Much has been made of the art of pizza making. But baking the perfect pie is more than an artform: from the oven temperature, to the composition of the crust, and even the flavor profile of your favored toppings, crafting the ultimate pizza can really be broken down into a science.
The composition of the quintessential Neopolitan pizza has been the subject of heated analysis for decades, but what about the archetypal Chicagoan food stuff: the deep dish? Chicago-style deep-dish pizza is very different from a tradition Italian pie. As the name suggests, the crust is much deeper, there’s a lot more sauce, and the toppings are layered in a different order from its Italian counterpart. And importantly, these differences mean that the science behind baking a deep dish is also different from that of a thin crust. So, just how do you craft the perfect deep-dish pizza?
The starting point for any pizza is, unsurprisingly, the dough. As we’ve established, the crust of a deep-dish pizza is very different from the dough of a New York- or Italian-style pizza. Whilst these flatter incarnations only have dough on the bottom of the pizza, a Chicago style pizza has a crust that covers the side, too. And that structural difference requires the dough to be flakey and crispy.
Most regular pizza doughs contain very little or no fat. Instead, they’re made from flour, water, yeast – and occasionally, olive oil – which gives them that familiar bread-like texture. Conversely, a deep-dish pizza dough is almost a dough-pastry hybrid, with a high fat-to-flour ratio, which comes from the inclusion of corn oil or butter. This works well for two main reasons: First, fat gives the dough a stronger structure, meaning that the dough can be used to make the sides of the pizza. Secondly, fat is critical for keeping the base of the pizza nice and crispy. For anyone who’s watched the Great British Baking Show, you’ll know that a fundamental no-go in the world of baking is a soggy bottom – and that’s also true for a pizza. The high fat composition of a deep-dish dough means that the fat can coat a high proportion of the flour particles. Because fat repels moisture, this stops the liquid in the sauce from seeping into the dough. As a result, the crust stays crispy on the bottom, and the sauce stays in the pizza, where we want it to be.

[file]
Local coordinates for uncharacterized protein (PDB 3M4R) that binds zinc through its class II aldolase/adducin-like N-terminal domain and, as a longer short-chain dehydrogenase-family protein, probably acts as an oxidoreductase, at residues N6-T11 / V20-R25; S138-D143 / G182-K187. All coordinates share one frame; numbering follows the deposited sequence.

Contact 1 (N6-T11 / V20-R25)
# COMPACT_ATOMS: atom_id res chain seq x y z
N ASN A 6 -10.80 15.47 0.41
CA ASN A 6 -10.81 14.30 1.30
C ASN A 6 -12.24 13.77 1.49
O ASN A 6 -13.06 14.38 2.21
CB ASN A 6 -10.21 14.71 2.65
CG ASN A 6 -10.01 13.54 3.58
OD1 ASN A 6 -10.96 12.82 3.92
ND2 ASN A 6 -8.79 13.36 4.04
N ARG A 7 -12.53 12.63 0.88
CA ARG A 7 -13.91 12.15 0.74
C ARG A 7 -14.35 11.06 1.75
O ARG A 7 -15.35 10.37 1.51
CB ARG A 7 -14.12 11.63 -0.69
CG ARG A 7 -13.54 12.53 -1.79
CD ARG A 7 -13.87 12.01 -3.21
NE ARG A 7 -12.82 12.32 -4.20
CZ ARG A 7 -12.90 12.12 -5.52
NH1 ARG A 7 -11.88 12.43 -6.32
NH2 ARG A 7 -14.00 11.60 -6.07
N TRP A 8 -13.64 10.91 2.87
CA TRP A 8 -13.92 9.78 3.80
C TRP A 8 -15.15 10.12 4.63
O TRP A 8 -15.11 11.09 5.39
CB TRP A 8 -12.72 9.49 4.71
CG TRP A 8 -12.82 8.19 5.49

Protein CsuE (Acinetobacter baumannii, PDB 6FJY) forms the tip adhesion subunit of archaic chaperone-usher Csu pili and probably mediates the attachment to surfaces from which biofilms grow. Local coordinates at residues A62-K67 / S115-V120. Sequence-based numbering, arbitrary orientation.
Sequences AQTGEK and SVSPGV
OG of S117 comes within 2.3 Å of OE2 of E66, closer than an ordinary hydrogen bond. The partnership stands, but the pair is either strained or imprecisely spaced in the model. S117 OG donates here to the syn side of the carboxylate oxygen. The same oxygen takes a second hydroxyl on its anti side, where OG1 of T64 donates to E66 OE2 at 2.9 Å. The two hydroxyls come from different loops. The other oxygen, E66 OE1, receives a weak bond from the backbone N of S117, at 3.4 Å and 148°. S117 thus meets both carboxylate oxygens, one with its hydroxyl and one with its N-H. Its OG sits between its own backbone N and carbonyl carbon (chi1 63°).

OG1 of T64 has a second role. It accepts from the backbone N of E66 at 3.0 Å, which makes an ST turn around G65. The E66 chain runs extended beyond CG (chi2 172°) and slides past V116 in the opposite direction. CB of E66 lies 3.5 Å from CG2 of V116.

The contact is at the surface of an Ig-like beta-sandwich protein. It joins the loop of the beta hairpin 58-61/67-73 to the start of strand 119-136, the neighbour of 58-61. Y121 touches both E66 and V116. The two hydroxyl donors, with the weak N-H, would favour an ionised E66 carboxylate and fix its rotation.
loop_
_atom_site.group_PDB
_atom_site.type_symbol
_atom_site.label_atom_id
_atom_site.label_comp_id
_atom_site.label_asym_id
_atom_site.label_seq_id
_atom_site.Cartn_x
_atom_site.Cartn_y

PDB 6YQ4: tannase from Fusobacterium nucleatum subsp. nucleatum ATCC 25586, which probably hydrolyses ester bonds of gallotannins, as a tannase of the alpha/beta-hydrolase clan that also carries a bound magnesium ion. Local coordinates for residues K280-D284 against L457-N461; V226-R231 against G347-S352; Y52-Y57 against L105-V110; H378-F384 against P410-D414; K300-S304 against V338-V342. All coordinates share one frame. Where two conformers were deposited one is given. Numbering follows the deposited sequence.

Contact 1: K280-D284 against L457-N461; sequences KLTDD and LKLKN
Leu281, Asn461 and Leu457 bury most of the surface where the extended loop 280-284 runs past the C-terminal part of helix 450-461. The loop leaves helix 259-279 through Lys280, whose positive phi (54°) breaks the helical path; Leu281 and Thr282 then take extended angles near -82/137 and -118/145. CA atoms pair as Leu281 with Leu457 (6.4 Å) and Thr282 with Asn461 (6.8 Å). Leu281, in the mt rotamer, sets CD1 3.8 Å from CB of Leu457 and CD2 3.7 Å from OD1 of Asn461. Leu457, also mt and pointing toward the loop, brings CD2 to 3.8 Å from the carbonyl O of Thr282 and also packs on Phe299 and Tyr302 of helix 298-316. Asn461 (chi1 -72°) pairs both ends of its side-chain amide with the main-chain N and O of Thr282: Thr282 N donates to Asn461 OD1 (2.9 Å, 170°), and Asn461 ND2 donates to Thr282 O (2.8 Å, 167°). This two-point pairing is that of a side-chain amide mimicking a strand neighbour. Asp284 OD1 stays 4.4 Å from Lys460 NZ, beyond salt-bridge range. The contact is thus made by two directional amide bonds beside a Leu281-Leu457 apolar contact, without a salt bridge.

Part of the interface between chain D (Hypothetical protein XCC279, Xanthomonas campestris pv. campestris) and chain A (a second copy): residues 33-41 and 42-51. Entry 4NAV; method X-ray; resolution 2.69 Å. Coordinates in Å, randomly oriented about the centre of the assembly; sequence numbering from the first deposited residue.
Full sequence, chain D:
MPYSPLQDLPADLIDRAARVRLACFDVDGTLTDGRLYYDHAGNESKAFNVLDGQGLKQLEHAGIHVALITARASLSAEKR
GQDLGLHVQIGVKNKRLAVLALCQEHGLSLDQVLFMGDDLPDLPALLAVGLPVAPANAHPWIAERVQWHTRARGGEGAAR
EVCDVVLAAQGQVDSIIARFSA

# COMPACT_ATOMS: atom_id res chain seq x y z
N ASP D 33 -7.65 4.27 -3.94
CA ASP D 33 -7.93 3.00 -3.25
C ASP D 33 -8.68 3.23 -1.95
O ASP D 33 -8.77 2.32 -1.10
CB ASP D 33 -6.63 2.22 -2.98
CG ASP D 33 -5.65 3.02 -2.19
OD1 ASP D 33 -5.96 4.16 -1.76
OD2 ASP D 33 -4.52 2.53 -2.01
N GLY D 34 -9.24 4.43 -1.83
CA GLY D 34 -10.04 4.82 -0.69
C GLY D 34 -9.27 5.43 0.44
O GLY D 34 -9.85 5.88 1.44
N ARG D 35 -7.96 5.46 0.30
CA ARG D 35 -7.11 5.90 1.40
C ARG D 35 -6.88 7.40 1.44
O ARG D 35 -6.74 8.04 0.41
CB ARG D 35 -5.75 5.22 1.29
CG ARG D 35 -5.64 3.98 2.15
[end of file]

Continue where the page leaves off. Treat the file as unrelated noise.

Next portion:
Now that you’ve got your dough, it’s time to consider the other important pizza components: tomato sauce, cheese, and extra toppings. Given the structure of a Chicago style pizza, the ratios and layering of these compared to a thinner crust pizza are quite different. For one, a deep-dish pizza uses more sauce than a thin crust. And since the main component of tomato sauce is water, this can ruin all the effort of making the perfect crispy crust if the pizza isn’t constructed properly. Although the fat in the crust acts a good barrier to a soggy base, another critical pizza component that helps with this is the cheese.
No deep-dish pizza is complete without cheese, and the vast majority of Chicago deep-dish pizza restaurants use the same type of cheese – Wisconsin mozzarella. Mozzarella is the perfect stringy melting cheese, and it acts like this because of the way it is manufactured. Like all cheese, mozzarella is made of milk: Italian buffalo milk is used to make Italian buffalo mozzarella, and cow’s milk makes Wisconsin mozzarella. Milk is largely made of protein, fat, and water. Milk proteins are tightly coiled up chains of molecules, and during the cheese manufacturing process, these proteins are separated out to make curds.